The entry into Mulege is a small dirt road beside a calm river full of fish and shorebirds. The small main square is always alive with colorful Bougainvillea, which blooms here all year round. Hummingbirds chirped gaily among the blossoms. The cobblestone streets are narrow and uneven. The river (the only one in Baja) runs for 20 miles from an inland lake to join the sea at Mulege. The mission, constructed in 1744, is made of stones, with niches along the walls. Children were having catechism classes on the outside steps and in various places inside. They all smiled cheerfully.
While we were there, an unexpected Mexican fiesta seduced us with spirited mariachi music, delicious food, and a piñata that blindfolded children tried to hit with a stick, hoping some of the candy inside it would spill out. The margaritas were strong, and a whole pig was roasting on an outdoor spit, constantly basted with scrumptious BBQ sauce made from pitted dates. The selection of food included salad, beans, BBQ pork, chicken, vegetables, wonderful tamales, tortillas, and flan.
In La Paz, the largest city of Baja Sur (South), we visited a small weaving establishment, yet another mission, Ibarra Pottery, and the Museum of Anthropology and History. One of La Paz's landmarks is the polka dot tree on the waterfront. Its trunk, painted white with big circles of colors, resembles an ad for Wonder Bread. The tree is in front of an ice cream store that offers a number of unusual flavors. I tried the pitaya (cactus) ice cream and found it to be a bit sweet and loaded with seeds.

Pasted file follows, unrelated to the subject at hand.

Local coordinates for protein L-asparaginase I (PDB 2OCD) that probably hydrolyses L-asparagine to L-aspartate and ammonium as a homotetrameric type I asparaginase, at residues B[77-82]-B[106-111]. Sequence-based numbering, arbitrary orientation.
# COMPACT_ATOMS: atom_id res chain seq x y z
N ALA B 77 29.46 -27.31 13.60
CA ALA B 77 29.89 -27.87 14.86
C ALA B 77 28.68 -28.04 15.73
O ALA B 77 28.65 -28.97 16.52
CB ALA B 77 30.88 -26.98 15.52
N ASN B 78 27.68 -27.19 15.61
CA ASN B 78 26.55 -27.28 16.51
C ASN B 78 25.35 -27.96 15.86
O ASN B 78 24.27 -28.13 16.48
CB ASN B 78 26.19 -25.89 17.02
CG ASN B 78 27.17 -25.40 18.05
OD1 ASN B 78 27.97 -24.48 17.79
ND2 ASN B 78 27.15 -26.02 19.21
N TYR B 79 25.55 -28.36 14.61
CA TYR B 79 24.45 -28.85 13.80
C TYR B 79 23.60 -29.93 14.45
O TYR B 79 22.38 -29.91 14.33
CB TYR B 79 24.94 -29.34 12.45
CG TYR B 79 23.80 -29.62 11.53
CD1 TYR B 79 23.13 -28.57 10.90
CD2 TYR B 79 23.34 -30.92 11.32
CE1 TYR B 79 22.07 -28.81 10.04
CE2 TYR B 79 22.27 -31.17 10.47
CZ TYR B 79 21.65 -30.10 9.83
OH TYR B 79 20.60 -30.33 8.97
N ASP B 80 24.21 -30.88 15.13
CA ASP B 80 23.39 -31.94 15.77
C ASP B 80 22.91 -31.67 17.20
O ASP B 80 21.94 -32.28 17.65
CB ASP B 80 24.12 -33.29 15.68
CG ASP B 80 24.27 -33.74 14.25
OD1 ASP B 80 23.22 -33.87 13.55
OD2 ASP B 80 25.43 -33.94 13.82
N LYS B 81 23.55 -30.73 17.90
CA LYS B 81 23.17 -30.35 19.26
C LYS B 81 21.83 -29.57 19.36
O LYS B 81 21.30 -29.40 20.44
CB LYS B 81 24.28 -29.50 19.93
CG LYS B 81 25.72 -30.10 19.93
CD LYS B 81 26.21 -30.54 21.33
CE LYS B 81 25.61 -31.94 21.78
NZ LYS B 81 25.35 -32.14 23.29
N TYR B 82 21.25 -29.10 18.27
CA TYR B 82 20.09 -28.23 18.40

One night, I had just settled into bed when "Dolphins on the bow!" blared from the loud speaker system in the cabin. "Hurry to the bow of the boat if you want to see dolphins. I quickly pulled on my jeans and a jacket and headed to the front of the boat where I experienced one of the most amazing sights I've ever seen.
Four dolphins, two on each side of the bow, swam along with the boat in bioluminescent water. This water had a glow to it, as though illuminated by an underground light. The dolphins looked ethereal and ghostly. In the dark, you could see the outlines of their bodies and an aura around them like a bright green/white skeletal frame. Bioluminescence is caused by protozoas, tiny one-celled animals. When disturbed (such as when a boat or a dolphin swims through their habitat), they get excited and emit a strong glow that can be green to blue.
Apparently, dolphins like to swim with fast-moving boats. No one knows whether they will stay a few minutes or an hour when they show up. They could easily outswim the boat, so when they stay with it you know they must be enjoying themselves. Each pair swam in unison, turning slightly this way and that for the excited passengers. After about 10 minutes or so, as if on cue, all four of them ducked into the calm water and disappeared from sight. I finally went to sleep with visions of glowing dolphins dancing in my head.
One of the pleasures of cruising on a smaller ship is its ability to make unscheduled stops to watch for whales, take passengers out on small boats to look for birds for an hour or two, or stop at a beach for the voyagers to enjoy. Another pleasure is the friendliness of everyone aboard. With 70 or 100 fellow passengers, it is easier to mix and get to know folks than on larger liners with 1,000 or more passengers. Also, all passengers eat at the same time and the dining room has no assigned seating, so you have an opportunity to sit with nearly everyone on board at some time during the cruise. The food aboard ship was superb and plentiful, but not gluttonous like the large liners.
Whether its whales or snorkeling, port calls or photo opps, missions or museums, shopping or just relaxing in the sun, a smaller ship is definitely the way to go!
For more information, the web site address is: http://www.cruisewest.com/
© 2001-2007 Ellen Sarbone. All rights reserved. Email editor@eTraveller.com.